by Niamh Wood St Kessog was born in Ireland around the year 460 and is the son of the King of Cashel. He made his name as a Christian missionary in Scotland but started his religious life in Ireland. Much of what we know about Kessog is based on oral tradition and legends considering there are no written historical records around the time he was alive. Yet he is believed to have worked miracles ever since he was a child. One legend about him concerns a swimming incident he endured in his childhood. The sons of several princes visiting the king drowned in a swimming pool, Kessog being the only survivor. He prayed all night long and miraculously in the morning the children had been brought back to life which inevitably averted wars with the various princes.
After this incident it was clear Kessog was destined for a holy life. He was sent to a monastery to be educated by St Patrick. St Patrick had by then created hundreds of churches and other Christian institutions and is said to have personally baptised over 100,000 people. St Patrick sent Kessog to St Machaloi in Nendrum in County Down. Here he was ordained as a monk and then a bishop. It was decided that Kessog should travel to Scotland to become a missionary bishop. He did so and established a monastery on the island of Inchtavannach, meaning the island of the Monks’ house, located on the western side of Loch Lomond. Local tradition has it that Inchtavannachs highest point, Tom nan Clag, the hill of the bell, got its name from Kessog installing a bell on the summit which he used to summon monks and laity to prayer. The bell was later listed in the funeral investments of the Earldom of Perth as late as 1965.
It is believed that Kessog spent most of his time in and around Loch Lomond, Lennox, across southern Perthshire, and even as far north as modern Inverness preaching the Christian faith. Today there is a hill near the River Teith in Perthshire known as Tom na Chessaig or hill of Kessog named after him. South Kessog in Inverness, North Kessog on the Black Isle, and the Kessog bridge on the north side of Inverness are also named after him to reflect the long tradition that the saint preached around those areas. Kessogs successful missions to the people around Loch Lomond angered the local Pagens, which lead to him being martyred.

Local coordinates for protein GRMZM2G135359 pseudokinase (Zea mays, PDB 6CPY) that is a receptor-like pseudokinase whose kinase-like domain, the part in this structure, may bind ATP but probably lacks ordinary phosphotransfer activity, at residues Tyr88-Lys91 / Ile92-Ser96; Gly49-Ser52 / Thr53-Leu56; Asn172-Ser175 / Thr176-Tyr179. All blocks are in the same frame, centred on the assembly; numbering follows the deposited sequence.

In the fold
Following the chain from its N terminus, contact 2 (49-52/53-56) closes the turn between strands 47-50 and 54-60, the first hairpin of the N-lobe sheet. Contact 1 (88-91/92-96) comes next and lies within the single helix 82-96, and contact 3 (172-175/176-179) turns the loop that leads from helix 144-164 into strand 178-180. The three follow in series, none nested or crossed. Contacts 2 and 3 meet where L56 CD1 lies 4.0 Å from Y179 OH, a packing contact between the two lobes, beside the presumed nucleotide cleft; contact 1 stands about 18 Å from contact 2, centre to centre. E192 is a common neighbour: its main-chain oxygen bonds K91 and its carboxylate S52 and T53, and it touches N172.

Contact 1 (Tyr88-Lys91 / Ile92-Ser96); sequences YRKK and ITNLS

Kessog was attacked and killed on March 10th, 520 AD at Bandry Bay near Luss village on the western shore of Loch Lomond overlooking Inchtavannach. This date remains the annual day of St Kessog. The reasons for his murder are unclear. A monument of a cairn of stones marks the site of his death. Kessog was buried on the western shore of Loch Lomond, and the herbs that once grew up around his grave led to the place that became known as Luss, hence the Gaelic meaning – herbs. Luss has since been associated with St Kessog as he founded the church in the village in 510. The church was later named after him, and it contains an effigy of the saint. 1500 years of continuous Christian presence in the area was celebrated in 2010.
St Kessog remained widely worshipped and respected even after his death with many places being named after him. The medieval parish churches of Comrie and Auchterarder were both dedicated to him. The kessog oil field in the North Sea is also named after him. There is also St Kessog RC church and St Kessogs primary school in Balloch at the southern end of Loch Lomond. Troops under Robert the Bruce used ‘blessed Kessog’ as a battle cry during The War of Independence. Legend has it that his remains were even taken into battle and used during the call demanding that the scots win the Battle in Kessogs memory. Saint Kessog was considered the patron saint of Scotland who helped popularise and spread the word of Christianity before he died. Saint Andrew later adopted the role of the patron saint of Scotland.